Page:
Batch migrations

To keep our migrations under control I’ve been relying very heavily on the use of batched migration runs.  The process I’ve followed uses the ‘suspendwhenreadytocomplete’ value which performs the normal migration, copying the entire set of users’ mailboxes, but – crucially – stops the process just before the final stage where the changes are committed to the directory.

The really great thing about doing things this way is that, almost as an incidental benefit, the vast majority of corrupt mailbox content will be revealed through this exercise: those mailboxes fail to reach that ‘autosuspended’ stage. Yet getting to that point doesn’t  impact end users at all: they remain active and oblivious on their old server all the way through the job.

I used this feature to benchmark the migration process for one department and get a feel for for how long it might take to do this on a larger scale. When the final stage was ready we could just resume the task, via an overnight scheduled task. The momentary interruption when the mailbox is locked, for that final ‘commit’ phase, shouldn’t affect anyone. Our tests showed that even users actively accessing their mailboxes during the move weren’t adversely affected. Well, except for Mac users… More on that later.

Initially we had planned to use this auto-suspend capability to migrate the entire user base of 50,000 mailboxes in one go, but a lack of documentation from anyone else having tried it on that scale caused some raised eyebrows. The compromise required a rethink on mailbox distribution and some careful tweaking of circular logging. I used circular logging to keep log files manageable during the phase where mailboxes get copied. This was followed by a full backup, then circular logging was switched off before finally committing the changes. Although this added extra steps it did ensure that our backups were able to cope with the extra content without contending with vast numbers of logfiles that would’ve otherwise been generated by the mailbox moves.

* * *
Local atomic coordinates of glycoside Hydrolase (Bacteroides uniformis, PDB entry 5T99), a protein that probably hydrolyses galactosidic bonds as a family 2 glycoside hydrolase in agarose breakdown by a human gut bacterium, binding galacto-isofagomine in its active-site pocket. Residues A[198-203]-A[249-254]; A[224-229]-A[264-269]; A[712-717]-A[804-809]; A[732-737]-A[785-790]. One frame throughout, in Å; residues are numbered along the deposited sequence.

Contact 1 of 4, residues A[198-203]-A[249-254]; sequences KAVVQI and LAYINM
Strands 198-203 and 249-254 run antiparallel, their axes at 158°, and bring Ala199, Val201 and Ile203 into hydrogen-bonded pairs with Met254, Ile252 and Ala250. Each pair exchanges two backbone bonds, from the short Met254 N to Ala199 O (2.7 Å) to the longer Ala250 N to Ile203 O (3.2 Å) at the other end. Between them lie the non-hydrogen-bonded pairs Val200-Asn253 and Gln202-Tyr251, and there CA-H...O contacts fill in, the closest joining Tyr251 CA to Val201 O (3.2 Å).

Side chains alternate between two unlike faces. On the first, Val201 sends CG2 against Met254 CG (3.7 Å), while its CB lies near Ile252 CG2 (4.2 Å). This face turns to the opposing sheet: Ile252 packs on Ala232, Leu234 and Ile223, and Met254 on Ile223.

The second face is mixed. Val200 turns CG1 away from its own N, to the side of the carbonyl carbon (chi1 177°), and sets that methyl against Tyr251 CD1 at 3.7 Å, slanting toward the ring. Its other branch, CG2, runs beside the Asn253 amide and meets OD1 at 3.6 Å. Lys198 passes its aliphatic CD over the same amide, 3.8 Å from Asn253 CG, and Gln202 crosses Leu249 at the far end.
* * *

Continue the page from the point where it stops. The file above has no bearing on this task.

There were several distinct phases to our migration which, due to our scale, were to be repeated across twenty separate migration runs. Each one went through these steps:

  1. Export from the GAL a CSV file containing the aliases of the mailboxes to be upgraded. I included primary SMTP address and department data so that a version of this same file could be used for a mail merge in the next step.
  2. Notify users of the upgrade – one week prior to the planned date.
  3. Create the move requests and launch them, using the ‘SuspendWhenReadyToComplete’ option.
  4. Turn off circular logging on the destination databases and back them up.
  5. Schedule an overnight ‘resume’ of the autosuspended mailboxes to complete the migration.

I came up with a bit of PowerShell (later optimised a little further by a colleague by the addition of logging and setting file attributes) to allow the bulk of the mailbox copying to take place without colleagues needing to remember the exact syntax of the command. It relies on you having a prepared CSV file with at least the following values in it:


The script assumes you’ll have saved the file as ‘c:\MIGRATION.CSV’.

All you need to do then is run the following as a PS1 file, remembering to include a name for the batch at the end:

$batchName = $(throw “Please specify a batch name.”),
$migrationCsv = ‘c:\migration.csv’

## Capture the batch name in a file (for the other scripts):
$batchNameFile = ‘c:\batchname.txt’
# If it already exists make it writable
if (Test-Path $batchNameFile)
Set-ItemProperty $batchNameFile -name isreadonly -value $false
# Overwrite the file (if it exists) and means the batch name is all it contains:
$batchName > $batchNameFile
# Make it read-only
Set-ItemProperty $batchNameFile -name isreadonly -value $true

#Load snap-in to support use of Exchange Commands:
Add-PSSnapin Microsoft.Exchange.Management.Powershell.E2010 -erroraction silentlyContinue
import-csv $migrationCsv |foreach {get-mailbox $_.alias |new-moverequest -suspendwhenreadytocomplete -batchname $batchName -targetdatabase $_.targetdb}

The job of completing these part-finished moves was left for an overnight scheduled task. To ensure that it only completed the moves for that night’s batch of users it would use the batch name that was created earlier:

#Load snap-in to support use of Exchange Commands:
Add-PSSnapin Microsoft.Exchange.Management.Powershell.E2010 -erroraction silentlyContinue
# Get the batch name